After an extraordinary week in which the ruling coalition’s internal conflicts were laid bare for all to see, President Alberto Fernández was huddling with advisers last night, discussing his next move with a close circle of trusted officials.
According to reports, the Peronist leader was in the process of drawing up a new line-up for his Cabinet in a desperate attempt to put a lid on the political crisis that has gripped his government. Despite previously resisting attempts to force him into a reshuffle before the November midterms, his objections seems to have been lifted after six days of rumours, recriminations – and a fierce attack from his own vice-president.
The Peronist leader, who immediately came under pressure following the heavy loss suffered by Frente de Todos in last Sunday’s PASO primaries, has spent much of this week assessing how to salvage the ruling coalition.
He now intends to construct a new Cabinet representing all the sectors of Frente de Todos, with consensus said to be key.
Speaking to the El Destape news portal, Fernández said Friday that progress is “quite advanced” and that he would “order the Cabinet and end this discussion.”
The ruling coalition garnered less than 31 percent of the vote in the primaries, with the opposition Juntos por el Cambio coalition taking around 40 percent. The unexpected results sparked fears in the government ahead of the midterms, when half the seats in the Chamber of Deputies and a third of those in the Senate will be renewed. Frente de Todos has a majority in the Senate and had been hoping to achieve the same in the lower house.
At the beginning of the week, the president was reluctant to enter into a reshuffle, but developments in recent days have forced his hand.
On Thursday, Fernández de Kirchner slammed the president in a dramatic open letter, heightening the political crisis and exposing the faultlines in their relationship.
The vice-president, who governed Argentina from 2007 to 2015, said she blamed Fernández for the “political catastrophe” caused by his economic strategy.
She also called for a sweeping overhaul of the Cabinet, just days after five cabinet ministers and other officials loyal to the former president offered to resign their posts in a coordinated response to the election loss.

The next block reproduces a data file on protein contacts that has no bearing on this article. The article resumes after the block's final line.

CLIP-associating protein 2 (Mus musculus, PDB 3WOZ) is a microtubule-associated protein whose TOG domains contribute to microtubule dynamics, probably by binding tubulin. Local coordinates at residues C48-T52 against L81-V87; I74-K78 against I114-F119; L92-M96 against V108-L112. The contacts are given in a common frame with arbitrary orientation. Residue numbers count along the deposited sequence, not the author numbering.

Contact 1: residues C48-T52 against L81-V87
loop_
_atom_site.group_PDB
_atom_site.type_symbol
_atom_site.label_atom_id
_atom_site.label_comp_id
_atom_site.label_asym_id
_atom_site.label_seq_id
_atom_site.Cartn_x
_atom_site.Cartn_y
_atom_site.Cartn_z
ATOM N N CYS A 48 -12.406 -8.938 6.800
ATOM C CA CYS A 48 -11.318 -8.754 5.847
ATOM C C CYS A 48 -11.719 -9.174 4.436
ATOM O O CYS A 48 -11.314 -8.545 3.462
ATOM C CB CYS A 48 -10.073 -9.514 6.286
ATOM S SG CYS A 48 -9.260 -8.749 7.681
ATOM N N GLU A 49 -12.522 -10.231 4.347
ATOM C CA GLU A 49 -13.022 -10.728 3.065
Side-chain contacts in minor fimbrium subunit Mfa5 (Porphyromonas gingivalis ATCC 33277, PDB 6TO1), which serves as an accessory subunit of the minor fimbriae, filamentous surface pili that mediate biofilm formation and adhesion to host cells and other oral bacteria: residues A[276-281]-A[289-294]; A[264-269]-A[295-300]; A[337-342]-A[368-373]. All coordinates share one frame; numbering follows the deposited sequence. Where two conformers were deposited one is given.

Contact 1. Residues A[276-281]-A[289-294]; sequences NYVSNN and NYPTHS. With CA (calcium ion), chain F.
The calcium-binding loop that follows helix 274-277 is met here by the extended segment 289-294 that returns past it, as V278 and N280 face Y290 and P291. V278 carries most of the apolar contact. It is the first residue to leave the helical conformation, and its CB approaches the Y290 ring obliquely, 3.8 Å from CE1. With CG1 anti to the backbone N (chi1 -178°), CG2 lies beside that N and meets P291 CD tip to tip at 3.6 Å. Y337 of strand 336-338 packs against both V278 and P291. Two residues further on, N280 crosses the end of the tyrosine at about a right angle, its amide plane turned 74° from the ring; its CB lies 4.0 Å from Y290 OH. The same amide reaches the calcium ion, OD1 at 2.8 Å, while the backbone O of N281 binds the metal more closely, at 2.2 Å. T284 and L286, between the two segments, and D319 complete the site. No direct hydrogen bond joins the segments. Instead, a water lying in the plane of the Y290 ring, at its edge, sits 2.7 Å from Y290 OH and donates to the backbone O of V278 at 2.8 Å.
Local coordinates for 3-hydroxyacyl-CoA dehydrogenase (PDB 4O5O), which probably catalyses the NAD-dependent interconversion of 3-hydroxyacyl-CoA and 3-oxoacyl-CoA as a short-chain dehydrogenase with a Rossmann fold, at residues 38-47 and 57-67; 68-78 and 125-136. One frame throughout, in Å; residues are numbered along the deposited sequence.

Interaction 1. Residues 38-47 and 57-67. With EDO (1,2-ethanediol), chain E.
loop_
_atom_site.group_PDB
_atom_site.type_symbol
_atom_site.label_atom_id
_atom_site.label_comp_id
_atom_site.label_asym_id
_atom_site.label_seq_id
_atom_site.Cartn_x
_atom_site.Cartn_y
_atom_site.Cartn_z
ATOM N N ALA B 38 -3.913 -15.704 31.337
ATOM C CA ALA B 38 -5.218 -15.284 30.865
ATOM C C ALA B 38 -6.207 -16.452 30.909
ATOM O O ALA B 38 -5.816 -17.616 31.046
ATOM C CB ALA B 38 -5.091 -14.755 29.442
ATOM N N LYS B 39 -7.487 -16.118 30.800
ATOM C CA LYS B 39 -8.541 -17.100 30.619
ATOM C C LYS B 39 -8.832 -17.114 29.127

Though Fernández initially refused to accept the resignations for now, sources inside the Casa Rosada told the Noticias Argentinas news agency on Friday that the “explosive” letter from the vice-president had “forced” the president to “recalculate.”
"There do not seem to be many options,” said the source, adding that prior to the letter, the president was hoping to resolve any dispute through “dialogue and without pressure.”
Another source close to Cabinet Chief Santiago Caifero told the same agency that the president had two options: “Break Frente de Todos or abide by what Cristina asks.”
At press time last night, several outlets were reporting that Cafiero could be on his way out, while Communications & Press Secretary to the Presidency Juan Biondi, another target of criticism in Fernández de Kirchner’s letter, resigned his post.
The coalition’s loss in the September 12 vote was always likely to prompt soul-searching in the government, but this week’s developments have stunned even the most seasoned political observers in Argentina.
Fernández de Kirchner’s letter came just hours after a leaked WhatsApp audio message from ruling coalition deputy Fernanda Vallejos had gone viral, in which she slammed the president, describing him as a “squatter” who was only in the Casa Rosada thanks to his vice-president.
Much of Vallejos’ criticism was echoed in the vice-president’s missive on Thursday night, in which she claimed the PASO loss was largely due to the government’s mistaken adoption of fiscal austerity, ramping up pressure on Fernández to ramp up spending.
In meetings with the president ahead of the vote, Fernández de Kirchner said she repeatedly warned against spending cuts “that were negatively impacting economic activity and society, and which would undoubtedly have electoral consequences.”
Fernández de Kirchner chose Fernández to lead their Frente de Todos coalition ticket for the 2019 presidential vote. Just two months from the midterms, the letter exposes the schism between the two factions: the more radical Kirchnerite officials and Fernández’s more moderate Cabinet allies.
"Do you seriously believe that it is not necessary, after such a defeat, to publicly present the resignations and that those in charge facilitate the president to organise his government?" Kirchner wrote in the letter, in which she criticised those who "cling to their chairs."
Fernández de Kirchner finished her letter reminding Fernández that she personally picked him for the top job.
“I just ask the president to honour that decision,” she said.
After the letter went online, the president cancelled upcoming trips planned to Mexico and New York for the United Nations General Assembly, according to one of his spokesmen, who declined to comment on the letter itself. The president plans to announce new economic measures soon, the official added.
The president called Thursday for his government to put aside "differences" as he vowed to “guarantee the unity” of the ruling coalition.
"This is not the time to raise disputes that distract us from this path," Fernández wrote on Twitter. "Governance will continue as I intend. That's what I was elected to do."
The problem is that both president and vice-president "do not trust each other and think that the other is keeping cards up his sleeve," said political analyst Carlos Fara.